That was the beginning of a lasting friendship that inspired Sy’s epic journey to Minneapolis, where he witnessed UVA’s overtime victory over Texas Tech to become the NCAA champion for the first time on school history.
After watching the tournament’s first two weekends ravenously from Macao, Sy decided after UVA won in the Elite Eight round that he had to come to the United States to see how it ended. He messaged Salt, who offered tickets so that Sy could be seated behind the UVA bench with Salt’s family.
There was just one problem: Sy had nowhere to stay.
Enter the popular “UVA Hoops” Facebook group, with its 16,000 members (including family members of UVA basketball players). With just two days before the Final Four, Sy turned to the page for help; his budget could not accommodate the expensive hotel rooms and Airbnbs.
Sy hopscotched from Macao to Hong Kong, South Korea, then Chicago and finally Minneapolis, clocking nearly 26 hours of travel.
As he traveled the 7,500-mile route, he sought advice and received a loving embrace from the UVA community, which flooded him with suggestions and moral support.
UVA alumni and Minneapolis residents Hillary and Cameron Wallace were watching the posts and decided they had to help.
“I was kind of in awe of his courage to buy a plane ticket and come to Minneapolis, where he had no place to stay,” said Hillary, a 2002 studio art graduate. “I have two little boys and my heart wanted to respond immediately and say, ‘Come stay with us.’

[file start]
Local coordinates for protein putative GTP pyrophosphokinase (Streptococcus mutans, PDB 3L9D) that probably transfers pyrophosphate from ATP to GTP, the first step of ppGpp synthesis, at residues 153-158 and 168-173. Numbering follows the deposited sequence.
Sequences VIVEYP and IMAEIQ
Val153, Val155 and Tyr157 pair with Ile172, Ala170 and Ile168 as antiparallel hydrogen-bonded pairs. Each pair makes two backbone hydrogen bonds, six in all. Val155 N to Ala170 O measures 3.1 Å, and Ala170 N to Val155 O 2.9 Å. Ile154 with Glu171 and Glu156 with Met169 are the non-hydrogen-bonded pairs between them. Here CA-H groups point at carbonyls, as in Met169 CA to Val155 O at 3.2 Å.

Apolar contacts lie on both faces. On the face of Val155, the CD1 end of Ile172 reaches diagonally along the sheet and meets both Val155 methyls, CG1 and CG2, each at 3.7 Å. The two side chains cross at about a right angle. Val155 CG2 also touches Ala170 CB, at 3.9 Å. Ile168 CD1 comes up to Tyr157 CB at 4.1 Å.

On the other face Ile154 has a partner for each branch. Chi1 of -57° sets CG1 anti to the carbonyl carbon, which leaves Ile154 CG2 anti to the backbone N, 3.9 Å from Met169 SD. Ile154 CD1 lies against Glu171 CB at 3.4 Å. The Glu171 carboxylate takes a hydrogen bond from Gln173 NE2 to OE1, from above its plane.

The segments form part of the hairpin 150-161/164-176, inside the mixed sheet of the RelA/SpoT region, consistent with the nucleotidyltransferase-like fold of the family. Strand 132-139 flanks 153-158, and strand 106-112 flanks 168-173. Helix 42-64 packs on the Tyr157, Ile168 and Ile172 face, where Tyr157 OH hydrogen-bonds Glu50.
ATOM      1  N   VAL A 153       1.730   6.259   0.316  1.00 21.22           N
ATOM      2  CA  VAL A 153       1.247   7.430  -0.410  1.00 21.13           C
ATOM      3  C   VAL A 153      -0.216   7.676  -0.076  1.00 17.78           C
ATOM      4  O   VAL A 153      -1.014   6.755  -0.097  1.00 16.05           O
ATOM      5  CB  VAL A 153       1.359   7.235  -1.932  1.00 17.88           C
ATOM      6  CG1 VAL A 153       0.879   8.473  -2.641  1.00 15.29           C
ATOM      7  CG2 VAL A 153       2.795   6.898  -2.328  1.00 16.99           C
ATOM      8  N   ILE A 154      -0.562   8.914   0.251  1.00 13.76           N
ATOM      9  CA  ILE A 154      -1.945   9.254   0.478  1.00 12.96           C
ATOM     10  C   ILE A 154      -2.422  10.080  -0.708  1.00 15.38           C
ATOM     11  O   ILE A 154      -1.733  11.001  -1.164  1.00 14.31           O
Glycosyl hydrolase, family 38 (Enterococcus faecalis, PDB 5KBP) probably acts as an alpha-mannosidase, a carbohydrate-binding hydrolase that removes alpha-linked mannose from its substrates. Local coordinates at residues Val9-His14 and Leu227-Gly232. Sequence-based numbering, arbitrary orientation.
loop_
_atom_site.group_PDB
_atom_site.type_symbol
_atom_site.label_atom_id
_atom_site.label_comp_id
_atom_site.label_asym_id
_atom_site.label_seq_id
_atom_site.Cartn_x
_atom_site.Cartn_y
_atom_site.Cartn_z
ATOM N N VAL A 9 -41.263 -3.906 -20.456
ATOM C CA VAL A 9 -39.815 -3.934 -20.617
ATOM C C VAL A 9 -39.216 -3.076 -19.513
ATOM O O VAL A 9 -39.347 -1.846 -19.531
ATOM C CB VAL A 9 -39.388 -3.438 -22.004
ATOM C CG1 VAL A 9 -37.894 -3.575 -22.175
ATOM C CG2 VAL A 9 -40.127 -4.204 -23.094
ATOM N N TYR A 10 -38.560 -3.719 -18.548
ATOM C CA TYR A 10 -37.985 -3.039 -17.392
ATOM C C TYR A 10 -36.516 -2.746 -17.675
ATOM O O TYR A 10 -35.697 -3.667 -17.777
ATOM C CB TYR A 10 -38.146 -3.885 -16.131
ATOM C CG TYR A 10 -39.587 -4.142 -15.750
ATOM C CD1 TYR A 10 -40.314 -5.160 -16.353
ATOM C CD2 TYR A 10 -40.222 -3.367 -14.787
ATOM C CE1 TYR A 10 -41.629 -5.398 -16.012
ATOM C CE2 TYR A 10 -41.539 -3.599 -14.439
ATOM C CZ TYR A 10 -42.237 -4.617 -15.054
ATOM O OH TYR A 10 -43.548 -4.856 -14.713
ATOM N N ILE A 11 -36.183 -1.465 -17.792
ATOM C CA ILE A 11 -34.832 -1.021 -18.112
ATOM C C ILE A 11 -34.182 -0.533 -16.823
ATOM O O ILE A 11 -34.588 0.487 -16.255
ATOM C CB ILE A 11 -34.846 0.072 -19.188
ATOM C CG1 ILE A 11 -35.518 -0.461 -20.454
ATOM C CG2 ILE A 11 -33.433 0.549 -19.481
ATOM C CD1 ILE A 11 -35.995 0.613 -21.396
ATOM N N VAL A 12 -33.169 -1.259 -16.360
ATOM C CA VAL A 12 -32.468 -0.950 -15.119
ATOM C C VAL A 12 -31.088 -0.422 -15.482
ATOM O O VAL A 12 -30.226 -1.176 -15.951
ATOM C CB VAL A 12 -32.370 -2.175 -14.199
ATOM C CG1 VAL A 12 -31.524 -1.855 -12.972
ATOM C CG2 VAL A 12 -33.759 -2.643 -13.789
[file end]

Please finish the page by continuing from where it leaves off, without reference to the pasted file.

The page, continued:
“People were really following his story and rooting him on,” she added.
By Friday evening, they offered Sy their basement bedroom. They scrambled to get the room in order, even laying a UVA blanket and basketball on the bed. Early the next morning, Cameron headed to the Minneapolis-St. Paul airport to fetch Sy, who works with at-risk youth for the YMCA in Macao.
Once he was settled at the house, Sy and the family were on the move.
Hillary said they went to the team hotel several times so Sy could meet up with Salt. One of those visits ended with an incredibly sweet gesture. As the Wallace family, with 10-year-old Harry and 6-year-old Louie, waited downstairs, Sy went up to the team floor.
“It was where the team and family members were staying, and Mike was sort of treated like a family member,” she said.
Sy told Salt how welcoming the Wallace family had been to him. As he turned to head back down to meet them, Salt stopped him. “Jack said he wanted to give the boys basketballs,” Sy said. The 6-foot-10 center then grabbed two balls, signed them and asked Sy to give them to the boys.
“Jack is so considerate,” he said. “A great guy.”